Long gone are the days of chicko rolls, hand written essays and studying sessions only involving pen, paper and textbooks heavy enough they make you work up a sweat. These days, university campuses look more like they are out of a sci-fi movie, involving Apple Mac laptops, online lectures, and virtual tutors. In fact, the 2017 university student doesn’t even need to step foot on campus to complete their studies.
It is clear that technology has been a huge catalyst in the new age university.
Overslept? Too cold to go outside? Too broke to top up your Go Card? Many students can skip class — and not miss it with lectures being recorded and uploaded online for later viewing. In fact, even textbooks, library resources and assessment submission has been translated online. Now students have access to the abundance of academia that university offers, without ever having to visit the campus. But are all these digital advancements, in fact, undoing the quintessential factors that make the university experience unique?
When comparing her university experience to that of her daughters, senior financial officer Carol Fletcher explains, that she had three fantastic years embracing university life. She was heavily involved in student politics and was the news editor of the student newspaper. She recognises that it all seems a lot duller for her daughter, who is studying English language and linguistics.
“There doesn’t seem to be the same level of activities going on. Most students seem to be there to get their heads down to work and go home. I get the impression that student life is no longer the rite of passage it used to be.”
Recent studies support this, with students indicating they are less engaged with their peers than students in the past have been, preferring to spend much more time on the internet or studying alone. Students also appear to be spending around the same amount of time studying overall but are spending less of that time on campus, opting to use technology to study instead.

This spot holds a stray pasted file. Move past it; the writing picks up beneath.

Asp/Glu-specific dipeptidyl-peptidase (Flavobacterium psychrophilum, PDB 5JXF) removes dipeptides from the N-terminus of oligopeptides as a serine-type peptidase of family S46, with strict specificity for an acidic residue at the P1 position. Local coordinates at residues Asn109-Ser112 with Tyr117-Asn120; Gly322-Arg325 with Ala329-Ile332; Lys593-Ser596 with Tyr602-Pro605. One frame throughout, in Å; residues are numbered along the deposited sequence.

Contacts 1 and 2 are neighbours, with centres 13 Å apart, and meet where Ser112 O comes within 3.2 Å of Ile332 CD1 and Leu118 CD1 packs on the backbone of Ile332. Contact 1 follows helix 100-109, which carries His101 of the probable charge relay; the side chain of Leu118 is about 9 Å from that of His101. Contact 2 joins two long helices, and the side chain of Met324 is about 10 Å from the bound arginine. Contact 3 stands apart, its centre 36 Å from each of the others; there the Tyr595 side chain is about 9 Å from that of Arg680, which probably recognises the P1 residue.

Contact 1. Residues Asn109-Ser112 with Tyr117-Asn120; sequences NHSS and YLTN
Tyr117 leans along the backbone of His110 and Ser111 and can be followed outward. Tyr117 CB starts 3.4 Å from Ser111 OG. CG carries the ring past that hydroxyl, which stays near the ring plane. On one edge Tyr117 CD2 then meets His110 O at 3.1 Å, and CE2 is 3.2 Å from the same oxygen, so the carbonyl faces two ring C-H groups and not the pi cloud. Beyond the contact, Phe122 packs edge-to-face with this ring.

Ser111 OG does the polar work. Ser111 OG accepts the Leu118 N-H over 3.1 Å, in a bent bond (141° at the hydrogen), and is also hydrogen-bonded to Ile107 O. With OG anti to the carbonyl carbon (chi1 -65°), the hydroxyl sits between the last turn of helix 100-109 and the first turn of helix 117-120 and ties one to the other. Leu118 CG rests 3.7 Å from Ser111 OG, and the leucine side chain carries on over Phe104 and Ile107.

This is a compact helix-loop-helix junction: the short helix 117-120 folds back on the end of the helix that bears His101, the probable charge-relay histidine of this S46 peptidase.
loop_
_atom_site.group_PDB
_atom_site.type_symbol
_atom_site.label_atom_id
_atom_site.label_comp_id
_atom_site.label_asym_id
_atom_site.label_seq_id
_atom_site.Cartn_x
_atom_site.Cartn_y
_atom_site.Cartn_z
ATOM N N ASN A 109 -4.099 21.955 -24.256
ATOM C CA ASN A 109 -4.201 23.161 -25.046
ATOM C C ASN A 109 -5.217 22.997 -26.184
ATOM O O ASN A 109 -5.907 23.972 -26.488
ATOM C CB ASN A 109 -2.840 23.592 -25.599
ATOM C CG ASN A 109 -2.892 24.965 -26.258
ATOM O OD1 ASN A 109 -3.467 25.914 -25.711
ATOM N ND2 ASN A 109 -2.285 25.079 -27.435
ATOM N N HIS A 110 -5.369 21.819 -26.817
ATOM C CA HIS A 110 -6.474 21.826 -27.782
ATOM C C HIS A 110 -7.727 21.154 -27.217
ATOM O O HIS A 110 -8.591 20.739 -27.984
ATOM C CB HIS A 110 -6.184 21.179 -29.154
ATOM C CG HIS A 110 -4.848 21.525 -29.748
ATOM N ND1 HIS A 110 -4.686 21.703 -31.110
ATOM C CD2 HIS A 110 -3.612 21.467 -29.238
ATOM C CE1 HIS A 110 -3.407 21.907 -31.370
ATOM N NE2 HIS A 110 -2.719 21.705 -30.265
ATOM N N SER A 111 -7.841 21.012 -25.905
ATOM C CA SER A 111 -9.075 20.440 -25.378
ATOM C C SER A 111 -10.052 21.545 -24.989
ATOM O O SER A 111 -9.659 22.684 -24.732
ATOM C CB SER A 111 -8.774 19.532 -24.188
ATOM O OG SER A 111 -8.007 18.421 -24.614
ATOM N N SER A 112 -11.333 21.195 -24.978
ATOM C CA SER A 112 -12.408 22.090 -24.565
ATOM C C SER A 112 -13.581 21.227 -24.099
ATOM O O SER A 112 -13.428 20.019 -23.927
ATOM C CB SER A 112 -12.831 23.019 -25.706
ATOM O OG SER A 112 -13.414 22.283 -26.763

And even for those old-school students who do attend the face-to-face classes, although physically in attendance, their mental state is often somewhere else. With laptops open, ostensibly for taking notes, lectures can be a free-for-all of Facebook-posting, sport score-checking, messaging with friends and shopping online. So much for doodling and crossword puzzles. A large study at the University of Michigan showed that 75 percent of the students surveyed reported that using a laptop in class increased the number of non-course tasks they performed during lectures, and 35 percent admitted that they spent more than 10 minutes on social media and email.
It is obvious that technology has drastically altered the course of the Australian university experience. But have such technological advancements been for better or for worse, or simply been implemented to meet the changing demands of students? In the early 1960s, only 4% of school leavers went to university, rising to around 14% by the end of the 1970s. Nowadays, more than 40% of young people start undergraduate degrees – but it comes at a cost. Today’s students leave with debts of $40,000 and upwards to pay back over their working lives.
It is clear here that the university student of 1967 has a dramatically different life to that of the 2017 student. In fact, when writing this article I recalled a conversation with one of my mother’s friends, Sharon. “You are completing a double degree, and working AND doing an internship, that is a lot to handle!”
At first, I loved the recognition of my efforts “Yes Sharon, poor me! I’m so tired and work so hard, give me sympathy! ”. But actually, I am no different to any other modern day uni student, juggling studying with the other responsibilities that will give me the most out of my experience. The requirements of uni students today may just simply be different, to those of our parents. Today’s students are more career-orientated and under pressure to take on extracurricular activities, more responsibilities, work experience and earn an income to compete in the graduate jobs market, and pay off their ever impending HECS debt.
Although the rose-coloured lens of uni may have faded, with students spending more time on campus for the free wifi, than the social interactions; the university experience remains. Friendships that will last a lifetime, cramming sessions and coffee obsessions are here just as they were 40 years ago, ours just in the digital world. Some may have their doubts about our overdependence on technology, but hey, no one will ever know that we got our degree in our pyjamas!